The previous time Chelsea and West Ham met, three weeks before Christmas at Kingsmeadow, Sam Kerr scored a hat-trick. On Wednesday night the teams met again, and this time Pernille Harder left with the match ball, netting half the goals in a 6-0 whitewash. In a compelling Conti Cup semi-final, Chelsea Women triumphed… yet the
The previous time Chelsea and West Ham met, three weeks before Christmas at Kingsmeadow, Sam Kerr scored a hat-trick. On Wednesday night the teams met again, and this time Pernille Harder left with the match ball, netting half the goals in a 6-0 whitewash.
In a compelling Conti Cup semi-final, Chelsea Women triumphed… yet the scoreline didn’t accurately represent the ebb and flow of the football, especially in the tightly matched second half.
West Ham’s new manager Olli Harder, a former keeper himself, had sympathy for the Irons’ Aussie netminder Mackenzie Arnold, and said that he took a lot of heart from his team’s improved overall performance after the break.
And so he should. The Hammers never gave up, and deserved to get one, perhaps two, goals in reply for their sheer dogged persistence. The important thing for the manager was, his team never gave up.
But by half-time it was 4-0, and the situation was impossible to retrieve.
Unlike their mysteriously slow start against Spurs at the weekend in the WSL, Chelsea started this 5pm kick-off game at Kingsmeadow at the gallop. In the fourth minute, Ji So-Yun slid the ball to Pernille Harder, who effortlessly lobbed Arnold. Being critical, the keeper was guilty of hesitation coming off her line.
West Ham steadied the ship, but on the quarter hour mark Sophie Ingle let fly a 30-yard punt (she just doesn’t do ordinary goals) which bounced awkwardly in front of Arnold and flew in.
Ten minutes later it wa 3-0. This time Arnold was to blame, fairly and squarely. Under little pressure she attempted a clearance, but miskicked the ball, which trickled a yard or two forward. Harder pounced, drew the ball away, then spun round and fired home. It was simply too easy.
It could barely get worse for West Ham, but two minutes later it was 4-0. This time Chelsea broke down the right with Fran Kirby set in motion by Ingle. The diminutive striker put on the afterburners and raced to the byeline to deliver an exquisite cross that Beth England deflected in.
Olli Harder’s half-time team talk must have been dazzling, because West Ham really dug in during the second period and could have clawed at least one goal back. They were industrious in midfield, felt bold enough to attack with a freedom they hadn’t shown in the first half and hassled Chelsea off the ball at every opportunity. It looked like – unlikely as it seems – there was a chance of if not turning the table then at least swivelling it slightly.
Instead, Chelsea struck twice more. After 70 minutes, some neat passing between right back Maren Mjelde and sub Jessie Fleming set up a chance for Kirby. West Ham defenders tried to clear, but the ball bounced off the crossbar and down, where Kirby buried it in the roof of the net at the second attempt for 5-0.
The final goal, securing the light-footed Danish forward’s hat-trick and giving the Blues their 6-0 margin, was with barely four minutes remaining. Harder took a shot from the edge of the area, and it evaded Arnold.
“In City and Chelsea we’ve just faced two of the best teams in the world,” said Olli Harder ruefully. “But in what I’ve seen in six weeks I’ve been really pleased. We lost by six, but anyone watching will have appreciated the energy and intensity we showed in the second half.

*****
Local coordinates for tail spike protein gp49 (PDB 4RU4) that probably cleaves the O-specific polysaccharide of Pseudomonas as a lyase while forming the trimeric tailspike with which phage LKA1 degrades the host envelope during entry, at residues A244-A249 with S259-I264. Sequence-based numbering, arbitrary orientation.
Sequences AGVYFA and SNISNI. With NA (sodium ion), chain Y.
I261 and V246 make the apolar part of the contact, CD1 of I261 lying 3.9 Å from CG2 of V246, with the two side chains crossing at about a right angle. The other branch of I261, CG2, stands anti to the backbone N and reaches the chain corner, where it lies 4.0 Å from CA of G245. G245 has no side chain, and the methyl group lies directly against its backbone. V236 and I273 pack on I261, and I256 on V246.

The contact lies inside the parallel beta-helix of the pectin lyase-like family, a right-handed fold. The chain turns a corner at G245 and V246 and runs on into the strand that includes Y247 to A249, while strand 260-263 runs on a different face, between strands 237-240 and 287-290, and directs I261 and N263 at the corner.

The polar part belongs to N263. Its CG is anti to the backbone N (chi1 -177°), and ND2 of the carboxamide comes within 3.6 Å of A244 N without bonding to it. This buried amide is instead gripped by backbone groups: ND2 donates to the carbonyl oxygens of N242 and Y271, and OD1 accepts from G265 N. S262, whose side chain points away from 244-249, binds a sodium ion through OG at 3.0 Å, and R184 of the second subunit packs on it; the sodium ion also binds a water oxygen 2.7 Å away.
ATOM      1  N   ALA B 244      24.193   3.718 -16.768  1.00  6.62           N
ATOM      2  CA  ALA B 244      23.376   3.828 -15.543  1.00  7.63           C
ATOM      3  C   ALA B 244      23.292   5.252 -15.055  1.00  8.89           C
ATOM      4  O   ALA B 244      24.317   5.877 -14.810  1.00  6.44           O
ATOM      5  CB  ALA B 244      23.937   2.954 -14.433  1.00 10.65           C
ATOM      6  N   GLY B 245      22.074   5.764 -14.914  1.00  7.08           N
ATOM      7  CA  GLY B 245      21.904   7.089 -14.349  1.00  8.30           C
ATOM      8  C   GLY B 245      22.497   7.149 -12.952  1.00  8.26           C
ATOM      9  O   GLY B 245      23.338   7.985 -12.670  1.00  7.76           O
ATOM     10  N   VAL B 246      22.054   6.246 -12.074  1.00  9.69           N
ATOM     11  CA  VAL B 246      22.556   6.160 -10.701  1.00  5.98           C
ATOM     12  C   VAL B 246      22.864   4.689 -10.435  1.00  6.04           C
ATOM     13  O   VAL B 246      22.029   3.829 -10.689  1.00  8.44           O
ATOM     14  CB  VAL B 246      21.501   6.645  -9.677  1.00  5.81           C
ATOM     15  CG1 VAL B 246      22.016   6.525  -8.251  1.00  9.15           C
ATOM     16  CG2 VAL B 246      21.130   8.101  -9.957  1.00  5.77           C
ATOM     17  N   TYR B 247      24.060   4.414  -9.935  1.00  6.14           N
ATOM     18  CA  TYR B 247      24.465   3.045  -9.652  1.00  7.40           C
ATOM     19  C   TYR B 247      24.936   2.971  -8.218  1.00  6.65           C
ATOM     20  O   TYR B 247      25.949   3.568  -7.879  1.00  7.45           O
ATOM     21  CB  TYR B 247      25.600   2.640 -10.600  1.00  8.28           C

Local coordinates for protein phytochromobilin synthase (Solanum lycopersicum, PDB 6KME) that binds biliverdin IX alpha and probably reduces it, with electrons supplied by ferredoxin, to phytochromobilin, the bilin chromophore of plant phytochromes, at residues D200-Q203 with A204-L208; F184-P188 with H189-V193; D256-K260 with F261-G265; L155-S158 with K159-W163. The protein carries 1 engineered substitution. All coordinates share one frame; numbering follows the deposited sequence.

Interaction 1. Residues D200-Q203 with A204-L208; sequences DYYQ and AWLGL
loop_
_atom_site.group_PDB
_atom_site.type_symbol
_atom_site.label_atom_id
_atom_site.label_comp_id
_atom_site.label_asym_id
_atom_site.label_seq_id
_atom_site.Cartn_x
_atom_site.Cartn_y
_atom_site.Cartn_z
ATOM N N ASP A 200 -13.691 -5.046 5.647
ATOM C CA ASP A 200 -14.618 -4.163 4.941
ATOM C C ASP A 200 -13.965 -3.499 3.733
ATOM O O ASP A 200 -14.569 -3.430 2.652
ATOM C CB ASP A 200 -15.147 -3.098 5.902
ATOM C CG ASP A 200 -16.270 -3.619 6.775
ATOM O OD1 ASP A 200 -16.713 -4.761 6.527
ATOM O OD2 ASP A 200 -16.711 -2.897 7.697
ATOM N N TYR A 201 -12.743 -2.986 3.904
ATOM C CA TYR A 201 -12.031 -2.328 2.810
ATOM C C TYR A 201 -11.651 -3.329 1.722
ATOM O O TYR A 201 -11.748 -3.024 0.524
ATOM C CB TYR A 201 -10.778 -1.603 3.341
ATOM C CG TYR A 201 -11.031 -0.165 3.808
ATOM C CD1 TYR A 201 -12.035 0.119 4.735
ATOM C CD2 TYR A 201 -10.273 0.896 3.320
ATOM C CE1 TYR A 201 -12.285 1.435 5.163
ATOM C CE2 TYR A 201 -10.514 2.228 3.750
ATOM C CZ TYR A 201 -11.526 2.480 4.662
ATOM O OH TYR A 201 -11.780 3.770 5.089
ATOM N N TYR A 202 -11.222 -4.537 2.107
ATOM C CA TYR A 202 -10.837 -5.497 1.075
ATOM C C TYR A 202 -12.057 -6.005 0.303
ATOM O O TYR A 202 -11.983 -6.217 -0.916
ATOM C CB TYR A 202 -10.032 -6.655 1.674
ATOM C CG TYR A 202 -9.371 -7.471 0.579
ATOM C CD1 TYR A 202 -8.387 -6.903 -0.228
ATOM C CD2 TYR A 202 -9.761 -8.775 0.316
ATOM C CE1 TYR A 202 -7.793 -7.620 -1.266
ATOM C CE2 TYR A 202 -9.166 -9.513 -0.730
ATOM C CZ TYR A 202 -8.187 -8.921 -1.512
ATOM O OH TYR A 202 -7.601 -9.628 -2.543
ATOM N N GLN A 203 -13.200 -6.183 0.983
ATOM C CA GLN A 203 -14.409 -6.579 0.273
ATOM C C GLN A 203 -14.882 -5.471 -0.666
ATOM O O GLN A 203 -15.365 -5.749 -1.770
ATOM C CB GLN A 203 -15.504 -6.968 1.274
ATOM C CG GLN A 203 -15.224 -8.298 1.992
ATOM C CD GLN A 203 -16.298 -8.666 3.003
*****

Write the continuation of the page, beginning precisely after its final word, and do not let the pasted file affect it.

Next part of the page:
“Scoring a goal wouldn’t have had a bearing on the result, but it would have been a nice lift. It would have been easy to let heads go down, but I’m proud of the fact that we continued to represent ourselves positively.”
Hayes made so many second-half changes it was briefly difficult to keep up. Hannah Blundell, Fleming, Erin Cuthbert, Guro Reiten and Drew Spence all came on. Indeed in the 83rd minute we were faced with the prospect of a sixth, concussion substitution after England clashed heads with Laura Vetterlein and every trainer rushed to their prone bodies. But both recovered enough to see the match out.
Chelsea Women’s ruthlessness delighted manager Emma Hayes, who now selects a Sunday team for the third of four successive home matches on the spin – the WSL clash with Brighton at 2pm.
Naturally, she was most impressed by her hat-trick scoring Dane. “I’ve been conscious of the drop-off from our team in our regains and counter-presses. It’s an area Pernille has had to work at,” said Hayes, who likes to temper praise with a slice of constructive realism.
“Tonight I saw what I was looking for from her, with her aggression. Her workrate is second to none, but she’s starting to build the relationships within the team which is always going to take time. I thought she had a good game at the weekend [against Tottenham] but tonight was her best game in a Chelsea shirt.
“I’m really pleased; getting to finals is no easy achievement, and the preparation of the team to keep finding new levels is a real testament to the work that’s put in, day in day out.
“They’re hungry. Everybody’s hungry for trophies and we know it’s ours to lose as we’re holders. We’re looking forward to being back in another final.
Emma, who has never been to Watford’s Vicarage Road as a coach, will be doubly proud to walk out with her team on Mothering Sunday, March 14, to face Bristol City, partly because of her admiration for legendary Hornets’ manager Graham Taylor. “He built that club to last,” she said, in a clear rebuke to persistent rumour-mongers who keep linking her with the managership of AFC Wimbledon.
“I’ve never spoken to Wimbledon; I’ve never been offered a job at Wimbledon,” she stressed. “It is not a step down to coach Chelsea Women; it’s an insult to suggest otherwise. I’m in the best job in the world!”